I remember my introduction to the college process like it was yesterday; my school had the whole grade and their parents come in on a weekend and everyone got their own folder to peruse while the college counselors went through a fifty minute PowerPoint. I don’t remember exactly what was said, but I remember the panicked feeling that all of this–the PowerPoint, the panel of guest college guides and parents of current seniors, and my mother avidly taking notes next to me- was too real. I wasn’t old enough to be applying to college, I still slept with the hallway light on!
Now, two years later, I am here to tell you it’s okay. I got into college, and so will you. And here are a few nuggets of advice for the feels rushing through you at the moment.
It’s Not as Hard as It Looks
Right now people are probably bombarding you with a lot of scary terms that all melt together like info sessions and campus versus virtual tours and that omnipresent college app essay. The best thing to keep in mind is that it is not as hard as all the terms make it seem.
I was always surprised by how much of “the process” did not actually involve me. My counselor gave me a list of schools to start looking at rather than having to face the abyss myself, and scheduling tours usually did not involve more than one or two phone calls. FAFSA admittedly seemed a beuracratic nightmare, but it is doable with the help of counselors and parents. Even the college essay and various supplements were not all that scary because there was nothing anyone could really do about them until the summer, when there is plenty of time to figure them out. It seems like a lot, but if you stick to a schedule, you’ll be okay.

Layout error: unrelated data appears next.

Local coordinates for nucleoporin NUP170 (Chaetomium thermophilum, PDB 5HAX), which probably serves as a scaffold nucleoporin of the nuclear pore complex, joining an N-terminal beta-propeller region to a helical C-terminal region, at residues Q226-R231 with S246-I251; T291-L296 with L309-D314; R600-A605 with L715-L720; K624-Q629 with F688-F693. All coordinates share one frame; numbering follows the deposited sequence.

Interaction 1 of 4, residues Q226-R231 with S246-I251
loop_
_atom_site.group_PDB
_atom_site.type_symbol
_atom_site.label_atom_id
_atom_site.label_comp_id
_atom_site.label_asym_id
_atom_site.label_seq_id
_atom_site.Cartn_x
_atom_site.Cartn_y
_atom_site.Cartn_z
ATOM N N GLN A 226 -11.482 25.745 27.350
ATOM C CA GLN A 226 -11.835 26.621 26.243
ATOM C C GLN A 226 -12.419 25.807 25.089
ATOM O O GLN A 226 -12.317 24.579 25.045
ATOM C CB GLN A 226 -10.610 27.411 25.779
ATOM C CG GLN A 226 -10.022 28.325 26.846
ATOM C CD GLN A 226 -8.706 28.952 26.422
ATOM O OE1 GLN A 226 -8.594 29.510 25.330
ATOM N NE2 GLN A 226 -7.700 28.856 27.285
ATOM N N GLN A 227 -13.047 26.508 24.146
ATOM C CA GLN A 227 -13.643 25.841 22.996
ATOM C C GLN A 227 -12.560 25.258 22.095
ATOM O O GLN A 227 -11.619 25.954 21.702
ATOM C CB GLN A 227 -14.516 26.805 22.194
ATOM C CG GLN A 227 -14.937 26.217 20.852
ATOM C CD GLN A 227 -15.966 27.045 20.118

First off, there are a few terms floating around that you may or may not have heard of before that are going to come up a lot. Info sessions and campus tours usually happen when you visit a school. During the info session you learn about the school (think Saturday morning infomercial) and during a campus tour you are shown around campus. The Common App is the application which most universities require you to fill out. It is mostly basic information like your date of birth and parents’ middle initial, but it also asks about your extracurricular activities and a place where you must write an essay. FAFSA stands for Free Application for Federal Student Aid and is a financial aid for that can be filled out by college students to apply for financial aid.
What You Should Focus On
As a junior, your top priority should be doing what you have been doing for the past two and half years: keep up the good work. While it may not be as new and exciting as applying to college, the most active thing you can do is study for that test, do your homework, and begin that essay. As time passes more stuff is going to be added to your plate. Your schedule will get loaded with college visits and more intense test prep, but in all of that do not lose sight of your work. Everyone knows that juniors have a lot to juggle, but colleges will cut you little slack for struggling with what everyone is dealing with.
You might be wondering what else you can do. I for one like having a set order of operations, and just knowing that makes me feel much better. Try to figure out a broad list of schools you might be interested in. This means schools of different academic levels, different locations, different sizes, and then assign yourself homework. If you have a light Tuesday schedule, dedicate Monday nights to researching four schools online and in college review books. start talking to your parents about when you can visit schools and decide who you’re going with. Dedicate some time to planning out what the college process will be for you, and before you know it, you’ll be on your way!
Want to get started? Check out The Prospect’s Toolbox section, filled with every instrument you’ll need to get started on your college search and your road map to higher education!